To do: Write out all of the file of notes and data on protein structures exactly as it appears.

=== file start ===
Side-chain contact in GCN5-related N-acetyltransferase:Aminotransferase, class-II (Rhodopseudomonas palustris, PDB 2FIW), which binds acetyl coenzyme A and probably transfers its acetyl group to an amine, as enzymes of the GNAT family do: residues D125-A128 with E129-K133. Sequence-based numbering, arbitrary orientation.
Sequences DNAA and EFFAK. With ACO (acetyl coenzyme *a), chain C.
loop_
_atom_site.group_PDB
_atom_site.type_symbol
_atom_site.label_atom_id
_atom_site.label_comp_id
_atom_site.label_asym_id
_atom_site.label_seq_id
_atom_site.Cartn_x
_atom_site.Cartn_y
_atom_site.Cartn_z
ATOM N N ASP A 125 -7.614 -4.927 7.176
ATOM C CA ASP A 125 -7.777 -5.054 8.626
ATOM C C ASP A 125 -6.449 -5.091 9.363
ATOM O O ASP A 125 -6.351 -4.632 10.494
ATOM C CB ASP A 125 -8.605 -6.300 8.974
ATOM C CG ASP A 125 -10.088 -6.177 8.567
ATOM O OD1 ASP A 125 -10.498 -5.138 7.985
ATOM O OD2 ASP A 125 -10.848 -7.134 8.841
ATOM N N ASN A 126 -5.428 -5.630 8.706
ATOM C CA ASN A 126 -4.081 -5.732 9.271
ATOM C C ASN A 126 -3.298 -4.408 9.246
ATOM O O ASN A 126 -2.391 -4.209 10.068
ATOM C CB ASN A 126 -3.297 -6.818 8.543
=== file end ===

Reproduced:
Side-chain contact in GCN5-related N-acetyltransferase:Aminotransferase, class-II (Rhodopseudomonas palustris, PDB 2FIW), which binds acetyl coenzyme A and probably transfers its acetyl group to an amine, as enzymes of the GNAT family do: residues D125-A128 with E129-K133. Sequence-based numbering, arbitrary orientation.
Sequences DNAA and EFFAK. With ACO (acetyl coenzyme *a), chain C.
loop_
_atom_site.group_PDB
_atom_site.type_symbol
_atom_site.label_atom_id
_atom_site.label_comp_id
_atom_site.label_asym_id
_atom_site.label_seq_id
_atom_site.Cartn_x
_atom_site.Cartn_y
_atom_site.Cartn_z
ATOM N N ASP A 125 -7.614 -4.927 7.176
ATOM C CA ASP A 125 -7.777 -5.054 8.626
ATOM C C ASP A 125 -6.449 -5.091 9.363
ATOM O O ASP A 125 -6.351 -4.632 10.494
ATOM C CB ASP A 125 -8.605 -6.300 8.974
ATOM C CG ASP A 125 -10.088 -6.177 8.567
ATOM O OD1 ASP A 125 -10.498 -5.138 7.985
ATOM O OD2 ASP A 125 -10.848 -7.134 8.841
ATOM N N ASN A 126 -5.428 -5.630 8.706
ATOM C CA ASN A 126 -4.081 -5.732 9.271
ATOM C C ASN A 126 -3.298 -4.408 9.246
ATOM O O ASN A 126 -2.391 -4.209 10.068
ATOM C CB ASN A 126 -3.297 -6.818 8.543